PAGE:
Elon Musk and Right-Wing Friends Do Us a Favor By Hiding Their Tweets
Unless you were following him already, today you are unable to view the tweets from Twitter owner and CEO Elon Musk. That’s because, like a micro-celebrity going through a public breakup or a main character getting ratioed for a bad take, he has set his account on “private.”
Aside from being a huge relief, Musk concealing his epic tweets from everyone but his 127 million closest friends is supposed to be an experiment of sorts. “Made my account private until tomorrow morning to test whether you see my private tweets more than my public ones,” he tweeted late on Tuesday night.
You see, the site’s right-wing power users, despite huge audiences and reliable engagement, have long persisted in the belief that Twitter is throttling their reach. In truth, the platform has always amplified conservatives more than left-wing content. But the right wants, more than almost anything, to prove they are victims of Big Tech censorship, and after a brief period of acting like Musk had solved that imaginary problem, they have started to hold him responsible for the crisis of Posts Not Getting Liked Enough.
The latest theory from this camp — based, like all the others, on certain influencers feeling entitled to wider popularity — holds that a tweet will receive more “views” if the user has locked their account. You may recall that introducing a view count, separate from likes, retweets and replies, was a superficial change made under Musk to demonstrate that tweets are seen by far more people than may engage with them. Instead, it has become another metric that the site’s chief complainers use as evidence of shadowbans and algorithmic hijinks.
Of course, setting your account to “private” to increase your engagement is somewhat counterintuitive, as you’re hiding tweets from potential new followers and, more importantly, preventing anyone else from sharing them with their own followers. Jordan Peterson noted the problem when Ben Shapiro announced that he was trying the lock trick, plaintively replying, “Ben I can’t retweet you now.” Shapiro later unlocked, allowing us to read the edifying exchange in full.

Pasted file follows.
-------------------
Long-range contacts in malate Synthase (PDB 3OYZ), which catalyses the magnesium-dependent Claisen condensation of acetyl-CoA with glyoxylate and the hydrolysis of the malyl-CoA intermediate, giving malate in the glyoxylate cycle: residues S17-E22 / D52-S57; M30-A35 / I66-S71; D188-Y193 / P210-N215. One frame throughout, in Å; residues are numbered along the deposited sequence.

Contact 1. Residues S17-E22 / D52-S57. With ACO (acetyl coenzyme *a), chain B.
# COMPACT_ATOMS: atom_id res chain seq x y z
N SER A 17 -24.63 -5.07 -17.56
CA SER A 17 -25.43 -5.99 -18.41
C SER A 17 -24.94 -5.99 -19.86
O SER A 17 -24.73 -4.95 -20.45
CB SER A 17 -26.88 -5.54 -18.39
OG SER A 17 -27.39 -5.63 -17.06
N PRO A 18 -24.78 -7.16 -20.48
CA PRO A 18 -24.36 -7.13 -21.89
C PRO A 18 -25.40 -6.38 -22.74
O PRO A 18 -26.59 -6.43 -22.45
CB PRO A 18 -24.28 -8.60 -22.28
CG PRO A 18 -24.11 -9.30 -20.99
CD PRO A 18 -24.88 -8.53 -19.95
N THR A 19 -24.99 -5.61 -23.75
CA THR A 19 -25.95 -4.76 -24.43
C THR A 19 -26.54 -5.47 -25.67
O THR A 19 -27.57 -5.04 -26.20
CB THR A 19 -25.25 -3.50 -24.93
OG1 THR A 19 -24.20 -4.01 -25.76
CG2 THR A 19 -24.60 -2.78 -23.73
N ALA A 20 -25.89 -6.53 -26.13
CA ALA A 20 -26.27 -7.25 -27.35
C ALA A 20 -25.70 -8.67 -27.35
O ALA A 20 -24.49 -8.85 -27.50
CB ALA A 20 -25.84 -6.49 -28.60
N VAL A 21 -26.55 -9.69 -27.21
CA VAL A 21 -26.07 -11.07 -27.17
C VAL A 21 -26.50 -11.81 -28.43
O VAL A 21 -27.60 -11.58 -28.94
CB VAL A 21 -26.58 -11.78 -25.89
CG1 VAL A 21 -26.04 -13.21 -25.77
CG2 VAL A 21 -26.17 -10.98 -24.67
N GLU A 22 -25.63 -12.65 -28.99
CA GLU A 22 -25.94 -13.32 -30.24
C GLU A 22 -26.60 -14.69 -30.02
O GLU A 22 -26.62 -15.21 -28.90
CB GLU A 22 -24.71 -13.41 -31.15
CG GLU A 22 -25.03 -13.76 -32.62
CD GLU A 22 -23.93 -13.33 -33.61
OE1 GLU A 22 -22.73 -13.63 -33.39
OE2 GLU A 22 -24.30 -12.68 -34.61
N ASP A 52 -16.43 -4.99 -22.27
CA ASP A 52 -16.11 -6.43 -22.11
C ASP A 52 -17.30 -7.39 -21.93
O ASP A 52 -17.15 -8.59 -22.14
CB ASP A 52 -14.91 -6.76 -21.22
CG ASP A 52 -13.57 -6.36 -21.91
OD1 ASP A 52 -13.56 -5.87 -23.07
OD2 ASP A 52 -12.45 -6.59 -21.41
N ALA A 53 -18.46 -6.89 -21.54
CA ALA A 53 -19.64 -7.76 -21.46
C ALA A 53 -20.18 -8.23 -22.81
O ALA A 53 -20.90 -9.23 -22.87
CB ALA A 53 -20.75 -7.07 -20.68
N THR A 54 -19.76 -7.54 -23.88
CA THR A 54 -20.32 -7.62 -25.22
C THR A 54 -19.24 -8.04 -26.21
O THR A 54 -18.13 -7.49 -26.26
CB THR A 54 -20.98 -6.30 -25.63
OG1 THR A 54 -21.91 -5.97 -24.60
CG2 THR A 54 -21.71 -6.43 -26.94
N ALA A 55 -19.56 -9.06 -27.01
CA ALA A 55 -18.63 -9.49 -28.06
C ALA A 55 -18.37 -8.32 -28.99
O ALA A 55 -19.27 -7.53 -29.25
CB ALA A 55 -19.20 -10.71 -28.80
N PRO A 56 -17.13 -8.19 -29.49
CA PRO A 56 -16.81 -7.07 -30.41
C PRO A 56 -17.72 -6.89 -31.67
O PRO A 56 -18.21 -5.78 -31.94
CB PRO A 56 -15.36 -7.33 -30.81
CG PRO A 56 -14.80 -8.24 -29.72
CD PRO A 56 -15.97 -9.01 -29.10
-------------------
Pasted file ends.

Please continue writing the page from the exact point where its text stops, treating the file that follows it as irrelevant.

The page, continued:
Why would setting a hard limit on the number of users who can read and respond to your tweets boost overall impressions? These folks don’t know, and neither does Musk, who has fired so many Twitter employees that he’s been reduced to toying around with his own account as if he stands a chance of gleaning any technical information this way.
And he needn’t bother. By the end of the week, the site’s most aggrieved ideologues will have a new, probably even dumber explanation of how Twitter has suppressed them and what they can do to circumvent those controls. It has yet to occur to these geniuses that the puzzling data they harp on could be a product of Twitter’s multiplying bugs and glitches. It’s not always a conspiracy, folks! Sometimes the site’s just an understaffed piece of shit, run by a guy whose business strategy changes like a mood ring.
For a moment, though, we can be happy that the most strident windbags, convinced of their persecution at the hands of anonymous engineers, have granted us a brief respite by effectively silencing themselves. Too bad it won’t last.
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